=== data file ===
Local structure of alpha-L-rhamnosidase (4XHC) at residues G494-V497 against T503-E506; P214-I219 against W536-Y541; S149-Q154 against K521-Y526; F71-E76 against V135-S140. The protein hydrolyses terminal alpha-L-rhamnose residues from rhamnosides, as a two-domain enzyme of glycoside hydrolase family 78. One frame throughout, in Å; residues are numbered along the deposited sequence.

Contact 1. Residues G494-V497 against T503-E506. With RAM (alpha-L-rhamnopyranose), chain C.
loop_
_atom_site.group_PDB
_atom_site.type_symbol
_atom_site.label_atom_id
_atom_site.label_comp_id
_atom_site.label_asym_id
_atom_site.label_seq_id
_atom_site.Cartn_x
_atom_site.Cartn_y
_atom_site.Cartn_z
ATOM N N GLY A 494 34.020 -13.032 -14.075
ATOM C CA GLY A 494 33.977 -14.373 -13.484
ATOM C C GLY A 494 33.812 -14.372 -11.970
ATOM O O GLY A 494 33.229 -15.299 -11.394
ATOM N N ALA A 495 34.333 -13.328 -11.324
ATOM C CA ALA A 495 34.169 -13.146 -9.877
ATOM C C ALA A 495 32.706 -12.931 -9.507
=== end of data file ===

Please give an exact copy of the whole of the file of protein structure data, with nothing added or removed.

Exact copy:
Local structure of alpha-L-rhamnosidase (4XHC) at residues G494-V497 against T503-E506; P214-I219 against W536-Y541; S149-Q154 against K521-Y526; F71-E76 against V135-S140. The protein hydrolyses terminal alpha-L-rhamnose residues from rhamnosides, as a two-domain enzyme of glycoside hydrolase family 78. One frame throughout, in Å; residues are numbered along the deposited sequence.

Contact 1. Residues G494-V497 against T503-E506. With RAM (alpha-L-rhamnopyranose), chain C.
loop_
_atom_site.group_PDB
_atom_site.type_symbol
_atom_site.label_atom_id
_atom_site.label_comp_id
_atom_site.label_asym_id
_atom_site.label_seq_id
_atom_site.Cartn_x
_atom_site.Cartn_y
_atom_site.Cartn_z
ATOM N N GLY A 494 34.020 -13.032 -14.075
ATOM C CA GLY A 494 33.977 -14.373 -13.484
ATOM C C GLY A 494 33.812 -14.372 -11.970
ATOM O O GLY A 494 33.229 -15.299 -11.394
ATOM N N ALA A 495 34.333 -13.328 -11.324
ATOM C CA ALA A 495 34.169 -13.146 -9.877
ATOM C C ALA A 495 32.706 -12.931 -9.507